All traditions have to begin somewhere. Having covered our cars and selves in mud to celebrate four-wheel drive and the monsoon, it was time for the bikes to join in the fun. So we instantly called up nobody and decided to go churn up some mud with our long termers. Good plan? Well, in hindsight, we should have been doing this for years!
Obviously, I finagled into the saddle of the Pulsar 180, while Bijoy wielded his Honda Unicorn and Nandu was on the Discover to start with. Yes, poor Pablo, forever singing paeans to the comfort levels of his Fazer, got stuck with it.
Once we got to our super-secret test location, we realised that instead of a continuous timed run, we’d have to split the tests into three separate sections due to geographical constraints.
Since we were doing this for the first time, we decided to park the stop watch and just go with the seat of the pants. Next time, we plan to use even more sensitive testing equipment for even more muddled, er... clearer results.
The first of the tests was a stream crossing, location to be decided by Bijoy. So our man slides right up to a place where the water’s at least twenty feet wide and thirty inches deep in the middle. Nice. Make no small plans, eh? To make the challenge tougher, one bank was rocky and the other one muddy.
The best machine would combine the ability to find traction along with good ground clearance (rocks underneath) and if all else failed, the ability to stay afloat (self explanatory).
The second test saw us riding a short trail with a rocky/muddy surface, moderate undergrowth and sections where thorny bushes, incoming trees and strategically placed stones and roots would make life difficult.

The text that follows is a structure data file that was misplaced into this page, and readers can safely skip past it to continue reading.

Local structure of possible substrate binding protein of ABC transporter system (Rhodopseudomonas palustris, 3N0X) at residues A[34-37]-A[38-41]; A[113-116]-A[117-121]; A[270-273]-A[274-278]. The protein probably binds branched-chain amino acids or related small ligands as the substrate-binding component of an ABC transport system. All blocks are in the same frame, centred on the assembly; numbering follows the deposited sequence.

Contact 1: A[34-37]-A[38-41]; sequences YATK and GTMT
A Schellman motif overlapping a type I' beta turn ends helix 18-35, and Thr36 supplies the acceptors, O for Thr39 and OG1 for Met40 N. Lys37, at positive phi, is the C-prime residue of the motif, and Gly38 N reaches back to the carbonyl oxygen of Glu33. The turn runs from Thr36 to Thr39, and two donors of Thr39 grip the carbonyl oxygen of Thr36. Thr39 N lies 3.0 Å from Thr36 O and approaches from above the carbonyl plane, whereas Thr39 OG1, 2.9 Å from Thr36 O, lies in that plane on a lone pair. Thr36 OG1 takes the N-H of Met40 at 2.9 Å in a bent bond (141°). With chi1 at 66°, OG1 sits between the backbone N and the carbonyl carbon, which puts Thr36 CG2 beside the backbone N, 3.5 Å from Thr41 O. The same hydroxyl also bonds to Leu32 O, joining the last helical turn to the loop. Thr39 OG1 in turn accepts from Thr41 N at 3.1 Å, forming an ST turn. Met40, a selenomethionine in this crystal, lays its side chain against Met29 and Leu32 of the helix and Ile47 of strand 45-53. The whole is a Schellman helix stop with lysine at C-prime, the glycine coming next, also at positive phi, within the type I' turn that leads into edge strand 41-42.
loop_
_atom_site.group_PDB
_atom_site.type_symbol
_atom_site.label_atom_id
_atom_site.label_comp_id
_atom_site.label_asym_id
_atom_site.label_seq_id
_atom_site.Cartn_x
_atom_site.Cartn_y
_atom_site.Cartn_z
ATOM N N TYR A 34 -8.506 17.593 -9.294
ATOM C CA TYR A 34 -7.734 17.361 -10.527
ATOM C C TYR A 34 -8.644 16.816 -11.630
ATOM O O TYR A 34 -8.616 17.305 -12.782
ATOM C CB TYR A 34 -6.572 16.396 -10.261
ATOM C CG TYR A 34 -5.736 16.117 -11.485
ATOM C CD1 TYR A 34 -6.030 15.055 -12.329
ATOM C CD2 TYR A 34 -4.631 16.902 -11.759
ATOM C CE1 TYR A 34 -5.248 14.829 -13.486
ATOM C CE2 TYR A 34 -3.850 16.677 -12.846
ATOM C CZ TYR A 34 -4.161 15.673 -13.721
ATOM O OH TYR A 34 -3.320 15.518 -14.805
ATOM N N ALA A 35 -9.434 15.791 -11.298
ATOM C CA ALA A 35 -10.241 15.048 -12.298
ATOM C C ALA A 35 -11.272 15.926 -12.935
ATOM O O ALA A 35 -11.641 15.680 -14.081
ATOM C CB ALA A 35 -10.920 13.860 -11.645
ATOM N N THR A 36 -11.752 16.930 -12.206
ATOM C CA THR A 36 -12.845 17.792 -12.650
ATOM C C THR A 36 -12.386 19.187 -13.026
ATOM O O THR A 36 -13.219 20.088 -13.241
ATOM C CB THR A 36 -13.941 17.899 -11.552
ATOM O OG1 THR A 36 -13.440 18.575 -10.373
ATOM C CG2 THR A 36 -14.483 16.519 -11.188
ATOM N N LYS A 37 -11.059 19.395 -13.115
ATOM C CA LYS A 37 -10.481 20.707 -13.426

The final test, and the most enjoyable one, was one of control. We were to draw circles (eventually lurid eights) around three (later two) trees, as quickly as possible. The grassy-muddy surface meant that traction was scarce, slides and wheelspin abundant. A foot down would cost you five seconds. However, as the fun, er... test progressed, it became harder and harder to control our laughter and the stopwatch was parked for good.
Outside the podium
The Yamaha Fazer has the least disputed position of all here. Its meek power delivery and sense of ‘what am I doing here?’ ensured that. In the water, it made the hardest crossing, with the 125cc engine struggling to get the rear wheel over obstacles. Pablo reported that his calf muscles got quite a workout helping the Yamaha through the water. The same story repeated itself on the trail. Once more, while all the motorcycles struggled for grip with their street tyres, the Yamaha found it the hardest. The 125cc single did prove to be a load of fun in the figure eight championship though. Its soft power delivery allowed even the most ham-fisted of riders to swing it around the trees with relatively minor wheelspin. The long ride back saw Pablo, most comfortable,in the Yam’s saddle as the rest of us, shifted on our mud soaked bottoms. PETStop
The Yamaha Fazer is deeply committed to being a good urban, on-road commuter. And while comfort levels are excellent, it shares nothing with its distant cousin, the YZ125. The lack of bite from the engine creates problems in tough terrain, though it helps the bike manage scanty traction in slick mud.
It was simply a question of which bike had more power in most of the tests. As a result, the Discover is the easy pick for third place. Its low stance made it easy to hold up in the flowing stream water, but also caused the exhaust pipe to touch down on submerged rocks now and then. Up the trail, the revvy 125cc motor proved to be quite handy, and combined well with the lithe motorcycle to get the Disco squelching through without undue drama. The racket it made was quite dramatic though, with some fauna spotted fleeing the scene in a hurry.